Black Friday Hype
Black Friday certainly should be named as Discount Day. The shopping phenomenon has spread from the US and is now a highly anticipated event UK and the rest of the world.
Where did Black Friday come from?
It is traditionally the day which follows Thanksgiving in America and is regarded as the beginning of the Christmas shopping season. Americans have Thanksgiving Day off and the next day, so usually people celebrating this holiday will have four days free to shop. Recent years have seen retailers stay open longer or open earlier with special deals to entice customers. The idea has now spread across the world with many other countries also participating in the day, or week, of shopping.
Many shops release details of their sale items before the day, so there are plenty of ways to bag the best deals. The trick is to be prepared and organised and to always know what you want before the sales start – to avoid unnecessary spending.
Worst Black Friday Violence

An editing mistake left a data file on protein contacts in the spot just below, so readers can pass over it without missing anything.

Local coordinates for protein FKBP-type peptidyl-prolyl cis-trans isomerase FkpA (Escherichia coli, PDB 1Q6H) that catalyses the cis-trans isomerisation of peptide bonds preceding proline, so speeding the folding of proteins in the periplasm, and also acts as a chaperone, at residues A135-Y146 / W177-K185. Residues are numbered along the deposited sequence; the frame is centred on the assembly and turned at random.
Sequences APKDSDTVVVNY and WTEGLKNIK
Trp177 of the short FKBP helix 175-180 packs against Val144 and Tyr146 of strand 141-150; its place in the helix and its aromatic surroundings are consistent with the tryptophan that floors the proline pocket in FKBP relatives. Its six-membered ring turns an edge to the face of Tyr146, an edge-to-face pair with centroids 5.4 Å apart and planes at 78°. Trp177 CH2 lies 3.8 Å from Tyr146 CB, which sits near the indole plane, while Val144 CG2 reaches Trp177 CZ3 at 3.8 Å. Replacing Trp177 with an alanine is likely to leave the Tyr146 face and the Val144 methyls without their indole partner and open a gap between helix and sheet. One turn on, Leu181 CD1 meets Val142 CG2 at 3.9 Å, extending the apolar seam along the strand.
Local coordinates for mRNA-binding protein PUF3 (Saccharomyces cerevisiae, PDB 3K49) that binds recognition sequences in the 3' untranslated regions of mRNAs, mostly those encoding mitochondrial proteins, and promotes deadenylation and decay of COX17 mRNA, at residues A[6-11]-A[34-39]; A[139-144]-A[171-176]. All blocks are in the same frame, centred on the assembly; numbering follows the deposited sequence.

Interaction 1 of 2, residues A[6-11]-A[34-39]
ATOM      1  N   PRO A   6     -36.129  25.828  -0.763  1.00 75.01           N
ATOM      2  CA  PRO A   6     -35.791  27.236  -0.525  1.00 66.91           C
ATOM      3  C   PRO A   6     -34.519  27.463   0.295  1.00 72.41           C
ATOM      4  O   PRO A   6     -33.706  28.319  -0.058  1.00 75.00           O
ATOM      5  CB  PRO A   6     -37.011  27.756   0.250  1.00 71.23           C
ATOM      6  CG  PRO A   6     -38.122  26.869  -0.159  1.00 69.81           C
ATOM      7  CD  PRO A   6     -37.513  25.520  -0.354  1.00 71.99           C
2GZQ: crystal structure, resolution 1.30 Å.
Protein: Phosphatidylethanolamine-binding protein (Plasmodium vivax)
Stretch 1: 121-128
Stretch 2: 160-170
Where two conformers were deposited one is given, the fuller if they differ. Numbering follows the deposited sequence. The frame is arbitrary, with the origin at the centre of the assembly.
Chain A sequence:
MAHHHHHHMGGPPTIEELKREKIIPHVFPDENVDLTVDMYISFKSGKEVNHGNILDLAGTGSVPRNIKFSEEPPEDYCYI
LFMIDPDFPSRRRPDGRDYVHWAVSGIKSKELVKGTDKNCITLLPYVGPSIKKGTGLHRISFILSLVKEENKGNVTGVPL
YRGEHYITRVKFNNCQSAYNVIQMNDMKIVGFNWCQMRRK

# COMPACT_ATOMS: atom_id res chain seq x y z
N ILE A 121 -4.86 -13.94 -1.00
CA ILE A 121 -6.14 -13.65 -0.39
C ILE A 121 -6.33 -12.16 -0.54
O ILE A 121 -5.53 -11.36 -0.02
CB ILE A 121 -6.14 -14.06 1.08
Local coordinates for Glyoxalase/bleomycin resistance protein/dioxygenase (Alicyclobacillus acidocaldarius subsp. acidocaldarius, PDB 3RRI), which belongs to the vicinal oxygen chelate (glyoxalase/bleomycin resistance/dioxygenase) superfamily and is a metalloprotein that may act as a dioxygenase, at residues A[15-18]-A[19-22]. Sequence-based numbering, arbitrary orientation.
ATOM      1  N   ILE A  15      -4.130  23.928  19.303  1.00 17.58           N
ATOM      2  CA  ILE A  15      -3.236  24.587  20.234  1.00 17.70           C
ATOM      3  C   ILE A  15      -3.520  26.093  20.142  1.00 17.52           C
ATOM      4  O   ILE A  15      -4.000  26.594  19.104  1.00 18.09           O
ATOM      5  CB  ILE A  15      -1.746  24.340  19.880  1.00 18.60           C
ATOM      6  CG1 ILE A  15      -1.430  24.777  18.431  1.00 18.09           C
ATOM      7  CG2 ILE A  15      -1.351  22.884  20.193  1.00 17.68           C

Black Friday crowds hunting bargains still give the police headaches. In 2016, three people were shot in separate mall incidents in New Jersey, Nevada, and Tennessee. The New Jersey man died from his wounds.
Who can forget the fight break out at Asda as shoppers descend on Black Friday deals, shoppers desperate for bargains caused chaos in Asda store, people were trampled and fights broke out as deal hunters became over excited by the savings. As a result the supermarket giant no longer takes part in the Black Friday event.
What turns ordinary shoppers into dangerous mobs? Social scientists and psychologists are trying to find out.
The consumer demand behind Black Friday is being fuelled by hype generated by the media and the retail sector? Share your experiences of Black Friday...